In prior posts, I have examined facets of a real estate sale, including selecting a broker and due diligence. In today’s blog, let’s examine how to address a transaction when a party feels it was misled. A purchaser who suspects a seller misrepresented the condition of the property must quickly take action to assess available remedies.
Of note is the “Entire Agreement” clause, which is included in most real estate contracts. These clauses limit a purchaser from claiming it relied on any representations not contained within the purchase contract and often include the following language: “This Agreement contains the entire agreement between the parties. No representation not included in this Agreement shall be binding on any party. This Agreement may not be amended or modified except by written agreement of the parties.”
When a clause like this appears in a purchase contract (and virtually every real estate contract will have a phrase like this), the buyer’s ability to complain to the seller about an undisclosed problem becomes much more difficult. That is because the only representations the purchaser can rely on are those spelled out in the contract; specifically excluding any statements made prior to entering into the contract.
When a contract includes an entire agreement clause, the purchaser has two remedies when it believes the seller fraudulently induced it to enter into the contract: (1) affirm the contract and sue for damages; or (2) demand rescission of the contract, returning the parties to their starting point as if the contract had never happened. The latter is the undoing of the purchase contract.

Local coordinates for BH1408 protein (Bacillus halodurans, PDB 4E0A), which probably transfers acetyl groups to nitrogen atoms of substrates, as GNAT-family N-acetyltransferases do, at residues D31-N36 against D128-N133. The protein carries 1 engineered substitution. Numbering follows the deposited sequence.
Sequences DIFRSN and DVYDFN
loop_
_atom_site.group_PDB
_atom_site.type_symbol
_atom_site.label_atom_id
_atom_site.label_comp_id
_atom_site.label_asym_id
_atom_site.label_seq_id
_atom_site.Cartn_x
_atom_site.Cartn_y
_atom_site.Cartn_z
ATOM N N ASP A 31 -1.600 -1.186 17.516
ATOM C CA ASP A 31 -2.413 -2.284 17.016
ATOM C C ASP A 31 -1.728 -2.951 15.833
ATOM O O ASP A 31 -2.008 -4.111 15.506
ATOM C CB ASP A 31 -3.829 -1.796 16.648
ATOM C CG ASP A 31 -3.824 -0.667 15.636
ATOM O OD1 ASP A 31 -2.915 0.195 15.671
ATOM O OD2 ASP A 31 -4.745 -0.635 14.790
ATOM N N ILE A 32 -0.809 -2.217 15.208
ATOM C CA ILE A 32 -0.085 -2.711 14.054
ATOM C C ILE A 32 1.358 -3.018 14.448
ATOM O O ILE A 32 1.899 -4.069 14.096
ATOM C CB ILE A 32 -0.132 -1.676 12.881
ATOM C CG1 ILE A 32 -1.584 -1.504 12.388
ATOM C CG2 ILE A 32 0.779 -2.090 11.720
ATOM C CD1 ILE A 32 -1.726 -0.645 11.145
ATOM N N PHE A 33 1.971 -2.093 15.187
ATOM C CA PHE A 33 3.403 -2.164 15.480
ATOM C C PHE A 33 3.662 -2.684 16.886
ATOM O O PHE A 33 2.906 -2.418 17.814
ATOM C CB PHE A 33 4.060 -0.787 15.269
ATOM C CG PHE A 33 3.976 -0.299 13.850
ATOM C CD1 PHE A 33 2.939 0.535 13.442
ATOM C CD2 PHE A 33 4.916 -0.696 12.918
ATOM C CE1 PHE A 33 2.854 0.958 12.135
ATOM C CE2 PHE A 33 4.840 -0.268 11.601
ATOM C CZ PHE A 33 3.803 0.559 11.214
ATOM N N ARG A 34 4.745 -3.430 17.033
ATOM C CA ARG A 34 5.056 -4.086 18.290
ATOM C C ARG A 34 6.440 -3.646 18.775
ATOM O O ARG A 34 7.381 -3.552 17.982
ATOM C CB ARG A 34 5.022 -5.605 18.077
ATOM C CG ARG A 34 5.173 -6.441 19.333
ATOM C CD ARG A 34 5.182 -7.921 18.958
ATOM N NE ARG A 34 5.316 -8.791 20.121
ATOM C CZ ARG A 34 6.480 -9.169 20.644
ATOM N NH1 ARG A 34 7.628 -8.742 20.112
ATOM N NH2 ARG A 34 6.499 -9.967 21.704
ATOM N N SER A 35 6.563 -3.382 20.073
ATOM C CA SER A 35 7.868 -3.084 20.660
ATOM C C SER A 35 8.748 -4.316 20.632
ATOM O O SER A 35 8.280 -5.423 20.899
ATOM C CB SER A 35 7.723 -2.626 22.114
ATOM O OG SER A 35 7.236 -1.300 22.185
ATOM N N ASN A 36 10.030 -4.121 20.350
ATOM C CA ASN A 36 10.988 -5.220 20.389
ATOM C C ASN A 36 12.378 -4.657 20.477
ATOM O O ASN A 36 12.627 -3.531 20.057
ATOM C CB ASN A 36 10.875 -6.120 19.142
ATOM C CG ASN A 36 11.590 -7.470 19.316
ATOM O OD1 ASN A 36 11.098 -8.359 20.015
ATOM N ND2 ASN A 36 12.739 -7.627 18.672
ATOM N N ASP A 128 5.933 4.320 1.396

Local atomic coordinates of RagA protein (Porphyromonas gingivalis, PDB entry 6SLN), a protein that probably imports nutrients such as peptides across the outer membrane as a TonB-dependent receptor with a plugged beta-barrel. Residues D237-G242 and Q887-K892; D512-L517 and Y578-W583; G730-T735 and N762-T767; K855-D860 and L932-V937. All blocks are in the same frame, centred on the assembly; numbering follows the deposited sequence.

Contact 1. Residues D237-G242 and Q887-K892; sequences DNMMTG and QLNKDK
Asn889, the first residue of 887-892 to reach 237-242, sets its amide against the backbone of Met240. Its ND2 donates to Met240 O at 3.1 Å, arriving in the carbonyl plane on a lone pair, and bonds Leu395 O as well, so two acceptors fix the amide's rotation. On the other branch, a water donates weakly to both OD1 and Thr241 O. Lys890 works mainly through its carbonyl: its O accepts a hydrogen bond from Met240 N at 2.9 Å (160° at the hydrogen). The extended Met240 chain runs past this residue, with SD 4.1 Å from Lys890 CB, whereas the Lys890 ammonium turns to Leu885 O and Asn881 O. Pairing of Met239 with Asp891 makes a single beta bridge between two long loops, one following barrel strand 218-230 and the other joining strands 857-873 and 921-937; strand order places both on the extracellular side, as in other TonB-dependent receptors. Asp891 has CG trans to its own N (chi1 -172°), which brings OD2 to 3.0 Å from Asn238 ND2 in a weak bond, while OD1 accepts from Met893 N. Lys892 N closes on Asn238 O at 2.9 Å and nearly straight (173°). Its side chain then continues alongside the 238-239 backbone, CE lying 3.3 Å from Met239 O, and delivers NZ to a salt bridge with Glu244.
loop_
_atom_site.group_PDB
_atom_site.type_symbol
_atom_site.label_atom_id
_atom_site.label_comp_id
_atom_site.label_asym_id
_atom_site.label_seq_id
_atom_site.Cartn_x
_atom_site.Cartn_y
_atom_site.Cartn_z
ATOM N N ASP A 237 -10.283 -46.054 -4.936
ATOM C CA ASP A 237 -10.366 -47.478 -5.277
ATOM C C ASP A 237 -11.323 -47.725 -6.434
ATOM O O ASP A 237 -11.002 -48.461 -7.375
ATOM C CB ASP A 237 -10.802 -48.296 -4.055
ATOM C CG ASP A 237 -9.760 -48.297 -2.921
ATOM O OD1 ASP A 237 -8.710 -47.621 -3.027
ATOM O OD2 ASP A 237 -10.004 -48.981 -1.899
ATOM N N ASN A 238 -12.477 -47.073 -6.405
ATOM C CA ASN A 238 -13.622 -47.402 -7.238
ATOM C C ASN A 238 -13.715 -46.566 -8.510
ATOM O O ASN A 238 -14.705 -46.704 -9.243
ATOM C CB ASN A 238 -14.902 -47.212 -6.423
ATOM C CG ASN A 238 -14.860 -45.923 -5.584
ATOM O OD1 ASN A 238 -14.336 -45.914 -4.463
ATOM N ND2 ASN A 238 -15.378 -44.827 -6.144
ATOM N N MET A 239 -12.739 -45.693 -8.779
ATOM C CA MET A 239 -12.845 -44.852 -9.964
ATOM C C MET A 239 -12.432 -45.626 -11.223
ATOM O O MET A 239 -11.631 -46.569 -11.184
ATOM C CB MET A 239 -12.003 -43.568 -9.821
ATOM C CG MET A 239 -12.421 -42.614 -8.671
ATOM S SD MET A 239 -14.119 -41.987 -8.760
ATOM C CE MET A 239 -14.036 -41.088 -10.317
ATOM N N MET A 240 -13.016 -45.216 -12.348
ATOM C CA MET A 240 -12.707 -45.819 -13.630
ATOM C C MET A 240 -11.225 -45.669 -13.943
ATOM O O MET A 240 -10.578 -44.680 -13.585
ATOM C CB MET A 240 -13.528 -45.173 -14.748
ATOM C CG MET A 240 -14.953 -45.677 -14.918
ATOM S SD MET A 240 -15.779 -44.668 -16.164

If choosing to rescind, it should be in writing and demand (without reservation or condition) that the seller unwind the transaction. This allows an aggrieved purchaser to point to evidence of misrepresentations broader than the narrow language in most purchase contracts.
If electing rescission, it must be demanded as soon as the facts that support the claim are discovered. Of course, evaluating whether a party rescinded a contract promptly is a fact-intensive inquiry. In examining “how long is too long” before rescinding, Georgia courts have found that delays of more than six months are unreasonable as a matter of law. For example, if a purchaser discovers flooding problems at the property and suspects the seller knew of the flooding problem and misrepresented the condition, then the purchaser must rescind soon after learning of the property’s propensity to flood.
A purchaser who seeks to rescind needs to refrain from or limit any actions that an owner would typically do. For example, courts have determined remodeling a home indicated affirmation of a contract and barred a purchaser’s rescission attempt. In another example, a purchaser who applied for a refund of an overpayment of property taxes was ineligible for rescission.
Undoubtedly, rescission is a potent remedy for purchasers that believe they were misled. It is a process that needs to be navigated swiftly and carefully. In these situations, it is important to understand the difference between rescinding and terminating. In either case, a purchaser will benefit greatly from the counsel of an attorney to determine the best course of action for the particular situation.